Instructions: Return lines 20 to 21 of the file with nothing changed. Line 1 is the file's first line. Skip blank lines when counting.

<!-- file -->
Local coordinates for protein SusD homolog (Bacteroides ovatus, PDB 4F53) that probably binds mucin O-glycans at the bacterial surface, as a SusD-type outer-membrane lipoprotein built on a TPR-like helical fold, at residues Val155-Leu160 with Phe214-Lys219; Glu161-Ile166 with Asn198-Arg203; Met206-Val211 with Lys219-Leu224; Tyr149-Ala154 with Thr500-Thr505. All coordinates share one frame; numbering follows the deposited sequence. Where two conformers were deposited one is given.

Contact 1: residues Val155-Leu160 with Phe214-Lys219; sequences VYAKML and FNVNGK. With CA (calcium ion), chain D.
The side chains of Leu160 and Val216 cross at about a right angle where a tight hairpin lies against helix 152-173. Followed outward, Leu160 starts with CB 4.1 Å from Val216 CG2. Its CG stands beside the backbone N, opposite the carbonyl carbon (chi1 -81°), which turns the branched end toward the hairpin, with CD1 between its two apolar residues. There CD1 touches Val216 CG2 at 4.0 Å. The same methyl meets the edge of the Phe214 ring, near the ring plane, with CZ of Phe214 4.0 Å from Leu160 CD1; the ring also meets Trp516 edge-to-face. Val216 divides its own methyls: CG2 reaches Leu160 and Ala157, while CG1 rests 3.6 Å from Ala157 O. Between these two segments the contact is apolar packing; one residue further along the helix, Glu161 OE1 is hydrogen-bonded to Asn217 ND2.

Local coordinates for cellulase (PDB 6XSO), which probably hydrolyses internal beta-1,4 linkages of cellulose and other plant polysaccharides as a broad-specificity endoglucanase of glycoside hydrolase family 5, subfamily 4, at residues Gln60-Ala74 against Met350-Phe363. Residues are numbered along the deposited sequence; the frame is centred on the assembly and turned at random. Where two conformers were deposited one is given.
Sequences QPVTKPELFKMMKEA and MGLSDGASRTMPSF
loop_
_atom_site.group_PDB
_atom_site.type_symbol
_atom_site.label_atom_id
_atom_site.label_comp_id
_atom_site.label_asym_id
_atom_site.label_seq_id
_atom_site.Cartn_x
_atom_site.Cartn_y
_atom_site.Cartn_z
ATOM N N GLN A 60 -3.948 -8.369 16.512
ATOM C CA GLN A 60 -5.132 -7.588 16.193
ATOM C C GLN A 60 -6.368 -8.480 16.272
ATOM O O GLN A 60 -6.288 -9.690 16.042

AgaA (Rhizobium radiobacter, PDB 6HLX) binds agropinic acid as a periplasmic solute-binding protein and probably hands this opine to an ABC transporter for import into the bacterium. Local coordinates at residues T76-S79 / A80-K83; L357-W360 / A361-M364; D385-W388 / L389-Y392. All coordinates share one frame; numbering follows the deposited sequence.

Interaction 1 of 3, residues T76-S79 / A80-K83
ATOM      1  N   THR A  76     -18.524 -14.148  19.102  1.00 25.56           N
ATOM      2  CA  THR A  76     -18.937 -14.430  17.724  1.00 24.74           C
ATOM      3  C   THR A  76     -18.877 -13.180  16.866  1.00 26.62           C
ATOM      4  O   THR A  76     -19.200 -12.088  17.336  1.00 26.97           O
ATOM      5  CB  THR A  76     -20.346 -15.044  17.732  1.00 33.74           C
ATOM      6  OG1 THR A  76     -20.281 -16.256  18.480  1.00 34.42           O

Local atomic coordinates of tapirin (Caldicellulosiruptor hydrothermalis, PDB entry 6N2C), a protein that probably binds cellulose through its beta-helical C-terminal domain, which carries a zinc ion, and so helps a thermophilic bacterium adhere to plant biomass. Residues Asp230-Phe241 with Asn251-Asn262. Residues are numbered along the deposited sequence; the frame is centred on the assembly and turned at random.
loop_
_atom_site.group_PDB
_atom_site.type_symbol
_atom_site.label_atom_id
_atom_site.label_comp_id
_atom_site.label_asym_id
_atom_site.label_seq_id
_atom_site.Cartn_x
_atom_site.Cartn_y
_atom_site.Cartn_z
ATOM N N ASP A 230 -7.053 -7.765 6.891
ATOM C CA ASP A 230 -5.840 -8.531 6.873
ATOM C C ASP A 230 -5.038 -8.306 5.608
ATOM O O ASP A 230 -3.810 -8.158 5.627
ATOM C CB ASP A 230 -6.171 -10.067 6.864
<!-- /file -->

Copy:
AgaA (Rhizobium radiobacter, PDB 6HLX) binds agropinic acid as a periplasmic solute-binding protein and probably hands this opine to an ABC transporter for import into the bacterium. Local coordinates at residues T76-S79 / A80-K83; L357-W360 / A361-M364; D385-W388 / L389-Y392. All coordinates share one frame; numbering follows the deposited sequence.

Interaction 1 of 3, residues T76-S79 / A80-K83